by Robbin Warner, Postcards4va
Postcard writing has gained momentum within the resistance movement both to contact elected officials and to connect with voters. Whereas modern day campaign mailers are slick and mass produced, the hallmark of the resistance postcards is their low-tech and personal approach. Each card is a handwritten, individual note crafted by a grassroots activist, many of whom are new to activism.
Little research exists on the use of personal notes in campaigns and even less on the impact on the writers. Social psychology research has found mental health benefits from writing, especially in dealing with traumatic events (Pennebaker & Chung 2007). Research also shows that sharing positive social experiences with others promotes feelings of meaning and purpose in life (Major, Lundberg & Frederickson, 2017), which may have direct implications for sustaining volunteer engagement in political activities.
With these results in mind, Postcards4VA (a grassroots Virginia group) and CitizenBe (behavioral science research firm) surveyed 619 volunteers who had committed to participating in Postcard4VA’s 100 Postcards Challenge for the 2017 Virginia election to study the impact of writing postcards on the civic engagement of the writers.
Participants reported on:
- whether they wrote postcards alone or with others (such as at postcard writing parties)
- the positive emotions they felt during postcard writing
- their perceptions of how impactful their efforts would be in having an impact on the political system
- level of self-identification with political participation
- their intentions to engage in future political actions
The 100 Postcards Challenge resulted in over 137,469 postcards being mailed in support of 28 Virginia House of Delegate candidates involving some 1600 registered volunteers. The true number of volunteers is likely much larger because many engaged friends and family who were not officially registered with the Challenge to help write their 100 cards.
The study found that the social and emotional elements of writing postcards can increase civic engagement in terms of emotional outlook, scope of involvement, and likelihood of continued participation.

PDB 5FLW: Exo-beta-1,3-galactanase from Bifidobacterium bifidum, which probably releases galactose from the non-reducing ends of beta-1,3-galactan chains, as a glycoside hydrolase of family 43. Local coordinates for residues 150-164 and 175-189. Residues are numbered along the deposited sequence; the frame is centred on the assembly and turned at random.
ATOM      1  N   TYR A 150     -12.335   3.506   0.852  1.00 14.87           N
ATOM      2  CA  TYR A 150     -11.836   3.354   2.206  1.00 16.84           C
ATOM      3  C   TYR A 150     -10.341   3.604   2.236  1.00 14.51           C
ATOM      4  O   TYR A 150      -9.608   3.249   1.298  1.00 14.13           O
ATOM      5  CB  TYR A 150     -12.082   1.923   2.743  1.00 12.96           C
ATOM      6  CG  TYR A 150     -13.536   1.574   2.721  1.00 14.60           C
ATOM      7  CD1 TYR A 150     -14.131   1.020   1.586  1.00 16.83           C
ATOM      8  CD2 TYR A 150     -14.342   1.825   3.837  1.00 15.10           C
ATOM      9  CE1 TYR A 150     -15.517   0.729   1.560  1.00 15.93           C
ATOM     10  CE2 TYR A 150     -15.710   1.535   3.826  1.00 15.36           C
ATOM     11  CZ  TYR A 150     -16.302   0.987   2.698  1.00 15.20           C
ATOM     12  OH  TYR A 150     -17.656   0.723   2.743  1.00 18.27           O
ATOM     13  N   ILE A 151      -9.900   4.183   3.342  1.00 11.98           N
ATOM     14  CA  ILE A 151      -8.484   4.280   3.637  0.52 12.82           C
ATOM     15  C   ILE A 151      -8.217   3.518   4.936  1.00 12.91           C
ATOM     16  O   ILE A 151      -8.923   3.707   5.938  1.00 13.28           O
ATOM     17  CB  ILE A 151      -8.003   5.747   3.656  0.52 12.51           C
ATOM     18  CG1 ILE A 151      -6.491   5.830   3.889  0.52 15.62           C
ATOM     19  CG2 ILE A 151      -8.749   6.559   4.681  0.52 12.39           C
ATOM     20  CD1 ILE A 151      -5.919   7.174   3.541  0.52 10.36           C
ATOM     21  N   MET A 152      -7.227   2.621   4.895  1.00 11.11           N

Key Study Findings:
Volunteers who felt more positively about their postcard writing experience reported greater willingness to take future political action. Self-reported positive emotions during postcard writing was significantly associated with lower levels of burnout, greater perceived impact on the political system, and greater intention to take future political action. (Chart 1)
Volunteers who teamed up with others to write postcards reported greater willingness to take future political action. People who wrote postcards in social settings (such as postcard parties) reported less burnout, greater belief that their actions would have an impact on the political system, and greater intentions to take political action in the future. (Chart 2)
Future political engagement is more likely when political action is more closely with self-identity. Reported self-identification with political participation was significantly associated with greater enjoyment from postcard writing, less burnout, greater social closeness with other volunteers, greater perceived impact of their actions on the political system, and greater intention to take future political action. (Chart 3)
Winning may change memories of past volunteer experiences and make people more likely to participate again in the future. In our study, some participants completed the survey before the election and some completed the survey after the election (and thus were aware of sweeping Democratic victories). We found that participants who completed the survey after the election (compared to those who completed it before the election) reported greater levels of positive emotions during postcard writing, greater perceived impact on the political system, less burnout, and greater social closeness to other volunteers. We speculate that knowledge of Democratic victories may have enhanced how people remembered their volunteer experiences.
- Postcard writers also engaged in other political activities. (Charts 4 and 5)
- Postcard writers believed their postcards would have an impact.
- Almost all postcard writers were 35 and older with 48% being over 55. This profile matches those motivated for political action after the 2016 election, the resistance.
- Postcard writers were college educated, many with advanced degrees.
- Over 70% of postcard writers participated in the Women’s March.
- All postcard writers of voting age were registered to vote.
- Participants expressed a strong interest in writing postcards for future campaigns.
Major, B. C., Lundberg, K.B., & Fredrickson, B. L. (2017). Health and wellbeing correlates of perceived positivity resonance: Evidence from trait and episode-level assessments. Personality and Social Psychology Bulletin. (Revision invited)
Pennebaker JW, Chung CK. 2007. Expressive writing, emotional upheavals, and health. In Handbook of Health Psychology, ed. H Friedman, R Silver, pp. 263–84. New York: Oxford University Press.
CitizenBe (citizenbe.org) is a non-profit group of social and behavioral scientists that works to create and sustain impactful political participation. We help groups become more effective through evidence-based research and testing.
Postcards4VA (postcards4va.com) is a grassroots postcard initiative dedicating to flipping Virginia’s elected officials blue.
For more information, contact Robbin Warner, Postcards4va | firstname.lastname@example.org or Brett Major, CitizenBe | email@example.com